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In Ingraham v. Wight, the US Supreme Court ruled that the Eighth Amendment's prohibition on cruel and unusual punishment does not apply in non-criminal cases. Due process is still required, but the Eighth Amendment does not apply.

Governments can and do impose disciplinary actions in non-criminal cases, with due process; for example, speeding tickets are generally not criminal cases. What stops a state from, for example, imprisoning drivers for life without parole for speeding tickets?

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An incarceration punishment, almost by definition, make an offense a criminal one for constitutional law purposes. This is, for example, what triggers the right to counsel.

In its 1979 opinion in Scott v. Illinois, the Court held that the Sixth and Fourteenth Amendments to the United States Constitution require only that no indigent criminal defendant be sentenced to a term of imprisonment unless the State has afforded him the right to assistance of appointed counsel in his defense. 440 U.S. 367, 373–74 (1979). In other words, the right to counsel hinges not on the possibility of imprisonment as authorized by the charging statute, but on the actual punishment imposed on the defendant. Id. Thus, Scott modified Argersinger v. Hamlin, 407 U.S. 25, 32–33, 37 (1972), which had held counsel required if imprisonment were possible. The Court has also extended the right of assistance of counsel to juvenile proceedings. See In re Gault, 387 U.S. 1, 36–37 (1967) ([T]he assistance of counsel is . . . equally essential for the determination of delinquency, carrying with it the awesome prospect of incarceration in a state institution until the juvenile reaches the age of 21.).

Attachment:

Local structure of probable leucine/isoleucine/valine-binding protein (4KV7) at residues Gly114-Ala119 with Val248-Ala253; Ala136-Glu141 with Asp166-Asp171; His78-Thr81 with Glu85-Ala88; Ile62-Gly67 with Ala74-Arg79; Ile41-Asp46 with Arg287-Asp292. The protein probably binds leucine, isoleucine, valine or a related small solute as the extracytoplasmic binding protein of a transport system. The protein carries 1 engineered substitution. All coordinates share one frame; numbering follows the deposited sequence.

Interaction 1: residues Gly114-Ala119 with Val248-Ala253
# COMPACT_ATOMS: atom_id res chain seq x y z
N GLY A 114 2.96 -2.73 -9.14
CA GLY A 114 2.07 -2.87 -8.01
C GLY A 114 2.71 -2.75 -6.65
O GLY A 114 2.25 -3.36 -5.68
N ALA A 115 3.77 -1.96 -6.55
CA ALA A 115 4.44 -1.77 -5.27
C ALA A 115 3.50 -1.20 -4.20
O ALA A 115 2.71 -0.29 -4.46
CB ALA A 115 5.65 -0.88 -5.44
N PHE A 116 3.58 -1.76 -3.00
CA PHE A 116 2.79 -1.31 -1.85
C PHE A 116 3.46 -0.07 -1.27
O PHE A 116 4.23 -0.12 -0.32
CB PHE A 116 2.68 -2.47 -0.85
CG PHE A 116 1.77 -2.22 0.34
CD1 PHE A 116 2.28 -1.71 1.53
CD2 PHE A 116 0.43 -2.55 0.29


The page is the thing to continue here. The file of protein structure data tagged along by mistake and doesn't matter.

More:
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There are some narrow exceptions (e.g., protective custody, custody as part of a quarantine, non-punitive contempt of court), but those each have their own internal logic limiting them.

For example, protective custody must end when the immediate threat ends. Quarantine is limited by medical scientific justification. Non-punitive contempt of court has to be possible to end, almost at the will of the incarcerated person, by complying with the court's order.

There are also constitutional limits on excessive fines, a principle made applicable to state and local governments in the case of Timbs v. Indiana.

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The case you cite is very narrowly drawn, speaking only to the use of corporal punishment in schools, and justifying their conclusion by the long history of support in common law for corporal punishment in schools and specific enabling legislation in state law. It states that common law constraints on punishment in schools are the appropriate standard because schools are open institutions and except for very young children they are free to leave the school, and certainly free to return home at the end of the day.

Attaching a jail sentence to punishment for an infraction would be a very different matter. As stated in the opinion: "The prisoner and the schoolchild stand in wholly different circumstances, separated by the harsh facts of criminal conviction and incarceration." Throwing a jail sentence into the mix would eliminate the difference in circumstances.

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